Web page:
The ugly truth about teaching

I am a teacher.

TV and movies make teaching look like such an instantly rewarding job. But they don’t warn you just how much of the job sucks. And I mean epic sucking.

I first discovered that maybe teaching wasn’t the best career on the planet when my first-year newspaper staff staged a coup against me. They lost, but it was pretty unpleasant for a while there. They made t-shirts to protest against me and everything.

Once that issue was out of the way, I thought it was going to be smooth sailing. My kids liked me, and I figured out that I was, despite feeling like I had no clue what I was doing, actually a pretty good teacher.

But there’s so much that they don’t prepare you for when you’re in college education classes.

Like the vomit.

Remember when you were in school and a kid would get sick in class—and complete and utter anarchy would ensue? Well when you’re the teacher, you have to DEAL with that situation.

The first time that happened to me, I wasn’t remotely prepared to deal with it. A girl in my class started throwing up, and the room was filled with this horrible, banshee-like scream. Which I eventually realized was coming from me.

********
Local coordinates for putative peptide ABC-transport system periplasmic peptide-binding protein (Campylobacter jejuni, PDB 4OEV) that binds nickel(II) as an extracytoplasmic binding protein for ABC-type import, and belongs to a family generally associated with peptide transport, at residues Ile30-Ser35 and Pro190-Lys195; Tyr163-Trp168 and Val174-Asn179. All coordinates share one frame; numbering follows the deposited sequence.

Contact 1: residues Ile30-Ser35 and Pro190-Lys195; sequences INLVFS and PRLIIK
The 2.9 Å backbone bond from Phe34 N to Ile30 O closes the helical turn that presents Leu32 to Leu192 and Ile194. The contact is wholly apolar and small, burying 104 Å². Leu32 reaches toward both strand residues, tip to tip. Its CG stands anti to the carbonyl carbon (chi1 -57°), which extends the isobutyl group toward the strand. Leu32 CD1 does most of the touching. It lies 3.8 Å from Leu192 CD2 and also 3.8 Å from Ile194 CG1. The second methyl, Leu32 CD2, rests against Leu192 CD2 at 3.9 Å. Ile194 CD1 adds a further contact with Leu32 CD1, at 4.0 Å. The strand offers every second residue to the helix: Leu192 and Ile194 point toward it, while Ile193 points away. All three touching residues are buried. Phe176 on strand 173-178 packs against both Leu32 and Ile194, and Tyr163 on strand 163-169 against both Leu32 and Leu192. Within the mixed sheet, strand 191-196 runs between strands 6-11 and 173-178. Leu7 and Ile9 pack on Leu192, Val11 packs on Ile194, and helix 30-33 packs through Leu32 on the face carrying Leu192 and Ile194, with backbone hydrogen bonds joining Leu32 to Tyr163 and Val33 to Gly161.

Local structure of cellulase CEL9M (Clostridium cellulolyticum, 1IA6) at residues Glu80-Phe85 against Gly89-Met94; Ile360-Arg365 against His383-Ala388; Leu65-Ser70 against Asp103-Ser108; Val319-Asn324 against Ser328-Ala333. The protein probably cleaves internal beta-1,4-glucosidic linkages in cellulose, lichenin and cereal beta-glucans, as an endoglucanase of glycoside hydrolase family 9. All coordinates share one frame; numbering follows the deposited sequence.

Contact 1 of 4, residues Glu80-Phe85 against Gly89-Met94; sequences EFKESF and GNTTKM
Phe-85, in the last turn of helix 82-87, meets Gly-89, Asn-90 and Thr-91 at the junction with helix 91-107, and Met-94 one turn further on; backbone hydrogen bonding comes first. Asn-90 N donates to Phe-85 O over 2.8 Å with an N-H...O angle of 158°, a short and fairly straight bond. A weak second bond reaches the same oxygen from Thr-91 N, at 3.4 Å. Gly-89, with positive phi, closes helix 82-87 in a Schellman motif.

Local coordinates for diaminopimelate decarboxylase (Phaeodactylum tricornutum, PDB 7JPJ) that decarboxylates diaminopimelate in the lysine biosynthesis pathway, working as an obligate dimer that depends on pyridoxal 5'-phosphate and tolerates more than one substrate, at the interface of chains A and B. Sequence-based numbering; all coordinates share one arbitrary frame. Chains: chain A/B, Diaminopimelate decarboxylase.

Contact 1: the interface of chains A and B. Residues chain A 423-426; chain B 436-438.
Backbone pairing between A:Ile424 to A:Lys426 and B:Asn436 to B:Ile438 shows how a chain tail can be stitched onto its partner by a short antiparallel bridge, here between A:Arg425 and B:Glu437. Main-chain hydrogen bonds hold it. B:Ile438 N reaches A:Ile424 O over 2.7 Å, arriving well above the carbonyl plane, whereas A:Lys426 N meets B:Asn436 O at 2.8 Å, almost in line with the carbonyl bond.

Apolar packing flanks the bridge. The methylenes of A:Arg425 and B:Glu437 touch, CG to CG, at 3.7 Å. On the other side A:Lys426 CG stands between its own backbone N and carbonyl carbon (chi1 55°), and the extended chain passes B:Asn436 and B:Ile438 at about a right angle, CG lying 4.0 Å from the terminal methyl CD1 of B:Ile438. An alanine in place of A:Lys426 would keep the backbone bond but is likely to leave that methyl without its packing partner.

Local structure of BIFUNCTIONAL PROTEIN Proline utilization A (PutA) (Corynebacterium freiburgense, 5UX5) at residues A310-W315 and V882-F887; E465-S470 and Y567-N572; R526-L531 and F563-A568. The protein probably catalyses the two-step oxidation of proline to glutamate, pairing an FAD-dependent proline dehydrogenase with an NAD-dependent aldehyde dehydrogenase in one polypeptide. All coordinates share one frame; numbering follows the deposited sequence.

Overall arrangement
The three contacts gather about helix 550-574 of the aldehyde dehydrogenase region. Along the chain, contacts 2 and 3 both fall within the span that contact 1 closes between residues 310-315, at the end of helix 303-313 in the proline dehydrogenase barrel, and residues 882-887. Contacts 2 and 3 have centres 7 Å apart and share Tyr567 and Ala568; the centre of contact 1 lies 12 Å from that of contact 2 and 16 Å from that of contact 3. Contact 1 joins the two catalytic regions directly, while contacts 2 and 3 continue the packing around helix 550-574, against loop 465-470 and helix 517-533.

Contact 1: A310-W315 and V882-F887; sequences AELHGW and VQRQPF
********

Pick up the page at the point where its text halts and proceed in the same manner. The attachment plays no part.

Because I was the teacher, everyone looked at me to do something. So when I stopped screaming, I did the first thing I could think of: I grabbed a trashcan and put it in front of her, so she’d stop throwing up on the floor.

Unfortunately, aim can be tricky when it comes to projectile vomit, and she missed the trashcan entirely, hitting the desk across the aisle from her instead. At this point my entire class ran out of the room. Several of the kids were never heard from again.

They don’t warn you about that in teacher school.

They also don’t prepare you for the inappropriate reactions that kids can have. A boy insulted a girl in my class one time. They were literally in opposite corners of the room when it happened, and the girl responded by spitting a wad of gum the size of my fist across the room at him with such flawless aim that it landed right on his forehead, where it stuck.

The whole class froze for what seemed like an hour while he processed what had just happened, then everyone erupted, taking immediate sides in the battle royale that was about to break out.

I pulled the offending girl out in the hall before the kids could kill each other, but was then faced with a new dilemma: what do you SAY to a girl who spat a massive chunk of gum across an entire classroom? Good aim? Can you teach me how to do that? I wound up just sitting on the floor next to her and asking her to not spit her gum anymore.

But I have to say, she might have been on to something; I never heard anyone insult her ever again after that incident.

But there’s one thing about teaching that makes it all worthwhile: I can use all the stuff that happens as material for my next book!

Oh and there’s the whole educating the youth of America thing. I guess that’s important too. If you’re into that kind of thing.